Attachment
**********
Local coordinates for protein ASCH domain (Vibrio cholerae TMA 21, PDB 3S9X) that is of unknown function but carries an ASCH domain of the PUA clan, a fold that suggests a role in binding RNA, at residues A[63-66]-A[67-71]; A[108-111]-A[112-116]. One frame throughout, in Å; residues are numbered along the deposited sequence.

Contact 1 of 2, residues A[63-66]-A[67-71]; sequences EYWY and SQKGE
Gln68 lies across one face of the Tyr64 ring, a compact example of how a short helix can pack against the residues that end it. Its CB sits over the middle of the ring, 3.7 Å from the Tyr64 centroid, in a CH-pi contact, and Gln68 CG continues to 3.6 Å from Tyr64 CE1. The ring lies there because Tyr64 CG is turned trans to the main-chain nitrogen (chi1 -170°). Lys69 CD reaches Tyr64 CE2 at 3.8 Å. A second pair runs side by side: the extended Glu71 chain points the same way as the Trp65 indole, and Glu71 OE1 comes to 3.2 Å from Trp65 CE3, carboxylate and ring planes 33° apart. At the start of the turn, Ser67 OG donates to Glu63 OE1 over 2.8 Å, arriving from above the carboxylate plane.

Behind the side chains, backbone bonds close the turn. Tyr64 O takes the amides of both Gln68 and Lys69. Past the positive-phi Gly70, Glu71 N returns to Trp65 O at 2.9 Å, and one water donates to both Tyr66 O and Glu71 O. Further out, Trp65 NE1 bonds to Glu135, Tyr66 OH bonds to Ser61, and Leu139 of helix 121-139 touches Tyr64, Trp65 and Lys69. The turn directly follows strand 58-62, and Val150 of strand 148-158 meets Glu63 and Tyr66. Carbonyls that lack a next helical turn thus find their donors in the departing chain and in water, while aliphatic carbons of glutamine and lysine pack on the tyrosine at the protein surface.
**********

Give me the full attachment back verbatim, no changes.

Local coordinates for protein ASCH domain (Vibrio cholerae TMA 21, PDB 3S9X) that is of unknown function but carries an ASCH domain of the PUA clan, a fold that suggests a role in binding RNA, at residues A[63-66]-A[67-71]; A[108-111]-A[112-116]. One frame throughout, in Å; residues are numbered along the deposited sequence.

Contact 1 of 2, residues A[63-66]-A[67-71]; sequences EYWY and SQKGE
Gln68 lies across one face of the Tyr64 ring, a compact example of how a short helix can pack against the residues that end it. Its CB sits over the middle of the ring, 3.7 Å from the Tyr64 centroid, in a CH-pi contact, and Gln68 CG continues to 3.6 Å from Tyr64 CE1. The ring lies there because Tyr64 CG is turned trans to the main-chain nitrogen (chi1 -170°). Lys69 CD reaches Tyr64 CE2 at 3.8 Å. A second pair runs side by side: the extended Glu71 chain points the same way as the Trp65 indole, and Glu71 OE1 comes to 3.2 Å from Trp65 CE3, carboxylate and ring planes 33° apart. At the start of the turn, Ser67 OG donates to Glu63 OE1 over 2.8 Å, arriving from above the carboxylate plane.

Behind the side chains, backbone bonds close the turn. Tyr64 O takes the amides of both Gln68 and Lys69. Past the positive-phi Gly70, Glu71 N returns to Trp65 O at 2.9 Å, and one water donates to both Tyr66 O and Glu71 O. Further out, Trp65 NE1 bonds to Glu135, Tyr66 OH bonds to Ser61, and Leu139 of helix 121-139 touches Tyr64, Trp65 and Lys69. The turn directly follows strand 58-62, and Val150 of strand 148-158 meets Glu63 and Tyr66. Carbonyls that lack a next helical turn thus find their donors in the departing chain and in water, while aliphatic carbons of glutamine and lysine pack on the tyrosine at the protein surface.